How the UK’s balancing ways of working support employee productivity

No one-size-fits-all: how the UK’s balancing ways of working to support employee productivity

5 minutes

01st March 2022

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The office nine-to-five isn’t dead. Instead, it’s being joined by several other ways of working, born from the realisation that people can work productively when and where they choose — when trusted. Today, 85% of UK employees want some form of flexibility over the hours they work, and 76% prefer a level of location flexibility post-pandemic.


Diversifying ways of working is a matter of necessity more than anything else. If the lockdowns during the pandemic showed us anything, it’s that how we work needs to be structured in an agile and flexible way to ensure ongoing business resilience during uncertain times.


Many remote workers weren’t any less productive or efficient as people might have once believed. In fact, our recent research with the Centre for Business and Economics Research (Cebr) found that employers reported their employees were actually more productive during the pandemic – by an average of 3.4%.


As restrictions are steadily eased, and a return to the office is possible, new ways of working are likely to become a more permanent reality for many of us, including:


  • Remote working
  • Hybrid working
  • Flexible working
  • Dynamic working

We wanted to help people better understand these four types of working and some of the companies that are already taking advantage of them.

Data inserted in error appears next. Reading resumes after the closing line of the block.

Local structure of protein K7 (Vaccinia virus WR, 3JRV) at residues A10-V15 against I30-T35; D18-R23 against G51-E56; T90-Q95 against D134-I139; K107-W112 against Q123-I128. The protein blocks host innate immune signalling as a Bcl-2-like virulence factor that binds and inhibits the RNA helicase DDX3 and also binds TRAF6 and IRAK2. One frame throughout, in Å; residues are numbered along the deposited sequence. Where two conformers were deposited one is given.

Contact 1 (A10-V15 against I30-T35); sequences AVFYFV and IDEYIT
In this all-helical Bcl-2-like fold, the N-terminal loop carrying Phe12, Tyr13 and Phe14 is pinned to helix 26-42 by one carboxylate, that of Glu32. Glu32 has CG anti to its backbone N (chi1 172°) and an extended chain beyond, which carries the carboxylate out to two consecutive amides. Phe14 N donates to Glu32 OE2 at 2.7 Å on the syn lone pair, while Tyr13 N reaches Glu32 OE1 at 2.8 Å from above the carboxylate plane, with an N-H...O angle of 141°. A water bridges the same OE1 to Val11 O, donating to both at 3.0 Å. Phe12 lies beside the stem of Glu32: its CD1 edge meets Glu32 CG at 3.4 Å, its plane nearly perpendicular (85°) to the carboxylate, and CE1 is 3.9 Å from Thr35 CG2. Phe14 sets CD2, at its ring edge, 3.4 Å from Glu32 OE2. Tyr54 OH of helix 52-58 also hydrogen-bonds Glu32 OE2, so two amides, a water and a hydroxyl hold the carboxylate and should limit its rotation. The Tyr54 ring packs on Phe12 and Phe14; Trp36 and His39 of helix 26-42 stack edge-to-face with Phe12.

Remote working

During lockdown many organisations empowered their employees to work from home, as per government guidance. What used to be a perk for some soon became a genuine alternative for allowing employees to do the task asked of them, without the associated commute.


It did require the right hardware and access to systems being put in place, but now, as restrictions ease, remote working allows people to continue working from home, coffee shops, libraries, customer offices, and any other location they find it best to work from.


For employers, this means removing limitations, like commute times to office locations and unlocking access to a wider pool of potential talent. For employees, it means landing a dream role that might once have been impossible without relocating.


Former Twitter CEO, Jack Dorsey, made headlines in 2021 when he announced that employees could work remotely “forever” if they wanted to. Dropbox, Shopify and Slack all now operate on a remote-first basis. And many smaller businesses chose not to renew their office leases during the pandemic, instead opting to move to a permanent remote-working structure.

Hybrid working

Hybrid workers are employees who were previously office-based but now have some choice about where they work. This might look like three days in the office, two days working remotely, though it’ll vary as its focus is on having a flexible and healthy mix.


It’s currently the most preferred way of working in the UK. Hybrid working’s attractive because it balances people’s needs for both office-based and remote working.


For example, some young employees need invaluable face-to-face time with senior team members to guide their careers. Clive Watson, Chief Executive of City Pub Group, places a lot of emphasis on the importance of this exchange. “You can bring in flexibility to the office work-life… but every junior staff needs to go to someone in the office to help them with their roles, and they really can’t do that from home”.